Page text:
Kid artists still have one more day to win $30,000 in a Google Doodle competition

Doodler’s reward.
Doodler’s reward.
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Once a year, Google turns over its homepage to one brilliant young artist. Now in its 10th year, the Doodle 4 Google art contest invites primary and secondary school students to submit their most creative rendition of the Google logo. But budding Picassos should get working, as the deadline for this year’s contest is Friday, March 2, at 8pm PST.

This year, Google wants kids to honor the people, places, or things that inspire them. “We’re excited to have kids (and parents) reflect on what most inspires them by creating a unique, uplifting doodle using any medium—crayon, paint, silkscreen, wood, computer chips, chocolate chips…,” reads the description of the 2018 theme.

Google Doodles started as a jokey out-of-office message scrawled by co-founder Sergei Brin and Larry Page who were signing off to go to Burning Man in 1998. (“Just in case the servers crash.”) Today, a team of illustrators, graphic designers, and engineers work year-round to “surprise and delight” users in their various regions. From Brin and Page’s elementary scrawl, Google has created some incredibly sophisticated Doodles such as the wildly addictive PacMan tribute of 2010 or last year’s epic homage to hip-hop.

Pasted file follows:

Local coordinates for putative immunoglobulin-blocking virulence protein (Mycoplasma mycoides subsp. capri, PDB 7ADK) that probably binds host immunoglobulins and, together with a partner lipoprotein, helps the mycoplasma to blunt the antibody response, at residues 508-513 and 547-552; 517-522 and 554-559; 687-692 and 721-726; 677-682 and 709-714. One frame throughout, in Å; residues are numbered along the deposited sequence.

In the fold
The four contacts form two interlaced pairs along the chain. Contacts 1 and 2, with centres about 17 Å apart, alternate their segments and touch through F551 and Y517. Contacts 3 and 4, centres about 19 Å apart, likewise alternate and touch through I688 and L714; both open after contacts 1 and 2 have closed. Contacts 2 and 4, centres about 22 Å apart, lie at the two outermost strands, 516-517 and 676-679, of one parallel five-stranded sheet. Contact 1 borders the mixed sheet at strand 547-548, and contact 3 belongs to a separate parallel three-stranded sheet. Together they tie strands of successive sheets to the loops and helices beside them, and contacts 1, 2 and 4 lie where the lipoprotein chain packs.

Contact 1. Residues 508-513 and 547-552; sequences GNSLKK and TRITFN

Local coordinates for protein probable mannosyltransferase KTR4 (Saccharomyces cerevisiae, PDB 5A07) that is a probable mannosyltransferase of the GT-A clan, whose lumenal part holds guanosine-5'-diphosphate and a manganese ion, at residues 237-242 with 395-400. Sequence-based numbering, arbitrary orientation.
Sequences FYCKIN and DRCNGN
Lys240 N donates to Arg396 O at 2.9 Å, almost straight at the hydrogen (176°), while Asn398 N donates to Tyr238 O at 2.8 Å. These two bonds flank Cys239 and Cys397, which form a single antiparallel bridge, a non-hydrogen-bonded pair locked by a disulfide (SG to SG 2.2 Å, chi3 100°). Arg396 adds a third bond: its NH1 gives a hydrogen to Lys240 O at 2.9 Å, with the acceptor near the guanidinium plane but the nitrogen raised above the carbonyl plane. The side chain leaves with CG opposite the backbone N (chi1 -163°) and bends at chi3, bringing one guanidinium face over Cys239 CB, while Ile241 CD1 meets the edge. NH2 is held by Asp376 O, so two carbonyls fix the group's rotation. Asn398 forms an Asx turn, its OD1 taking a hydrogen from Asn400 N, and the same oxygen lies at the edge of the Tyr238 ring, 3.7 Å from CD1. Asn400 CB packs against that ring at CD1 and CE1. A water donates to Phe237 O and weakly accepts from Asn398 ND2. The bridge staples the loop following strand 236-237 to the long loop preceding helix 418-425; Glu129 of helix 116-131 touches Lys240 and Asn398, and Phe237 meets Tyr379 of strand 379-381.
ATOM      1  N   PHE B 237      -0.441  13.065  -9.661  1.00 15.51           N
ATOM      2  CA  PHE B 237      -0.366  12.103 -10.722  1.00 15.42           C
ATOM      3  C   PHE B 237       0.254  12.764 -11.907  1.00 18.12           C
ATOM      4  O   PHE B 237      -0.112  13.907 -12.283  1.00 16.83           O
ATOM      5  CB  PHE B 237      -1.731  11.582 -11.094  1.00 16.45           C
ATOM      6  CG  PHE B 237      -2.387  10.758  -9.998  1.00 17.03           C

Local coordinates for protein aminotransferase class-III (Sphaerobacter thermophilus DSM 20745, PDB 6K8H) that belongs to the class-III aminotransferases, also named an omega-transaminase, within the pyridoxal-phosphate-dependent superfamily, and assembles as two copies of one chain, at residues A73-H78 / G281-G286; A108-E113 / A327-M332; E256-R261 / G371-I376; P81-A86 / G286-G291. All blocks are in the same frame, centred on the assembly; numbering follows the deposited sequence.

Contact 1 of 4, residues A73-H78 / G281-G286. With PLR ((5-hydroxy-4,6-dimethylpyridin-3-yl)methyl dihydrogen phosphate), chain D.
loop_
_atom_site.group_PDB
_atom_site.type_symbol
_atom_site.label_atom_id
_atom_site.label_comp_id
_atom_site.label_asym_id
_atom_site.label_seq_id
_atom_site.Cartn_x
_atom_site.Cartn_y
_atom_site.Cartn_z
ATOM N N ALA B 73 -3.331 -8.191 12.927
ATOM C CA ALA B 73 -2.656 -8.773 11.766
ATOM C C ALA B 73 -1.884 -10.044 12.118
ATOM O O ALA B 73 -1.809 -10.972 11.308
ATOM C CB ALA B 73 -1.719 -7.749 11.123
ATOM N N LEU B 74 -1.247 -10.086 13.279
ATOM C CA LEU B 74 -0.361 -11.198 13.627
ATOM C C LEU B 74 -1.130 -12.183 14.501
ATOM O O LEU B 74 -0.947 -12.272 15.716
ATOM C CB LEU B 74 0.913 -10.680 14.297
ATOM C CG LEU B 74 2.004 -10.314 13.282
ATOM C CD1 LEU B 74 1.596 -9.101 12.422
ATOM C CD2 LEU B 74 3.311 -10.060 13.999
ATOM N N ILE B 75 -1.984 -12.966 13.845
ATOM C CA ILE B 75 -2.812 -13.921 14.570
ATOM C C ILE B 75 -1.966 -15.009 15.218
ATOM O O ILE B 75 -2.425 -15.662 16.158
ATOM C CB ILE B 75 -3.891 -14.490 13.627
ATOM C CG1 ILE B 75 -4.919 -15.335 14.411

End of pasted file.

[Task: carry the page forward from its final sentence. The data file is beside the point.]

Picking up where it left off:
Google 4 Doodle’s top prize package is pretty sweet: American’s top kid doodler gets $30,000 in college tuition money, $50,000 worth of tech equipment for their school, and a private tour of Google’s mythic campus in Mountain View, California. But the most thrilling reward may be working with the Google Doodle department to transform the sketch into an interactive feature for the world’s most visited website.

2017 Winner
2017 Winner
Image: Sarah Harrison / Google

Finalists will be selected by a panel helmed by actor Neil Patrick Harris. (Curiously, no graphic designers or artists are on the celebrity-heavy committee.) The public will vote on the winner from a shortlist of 54 entries. Fifteen-year-old Connecticut student Sarah Harrison bested 140,000 submissions last year with a cheery picture of diversity and acceptance she calls “A Peaceful Future.”

Google hosts several region-specific Google 4 Doodle contests around the world. The US competition is open to students enrolled in an educational institution or homeschool based in the US, Puerto Rico or Guam. This year, kids of US military personnel living abroad can enter too.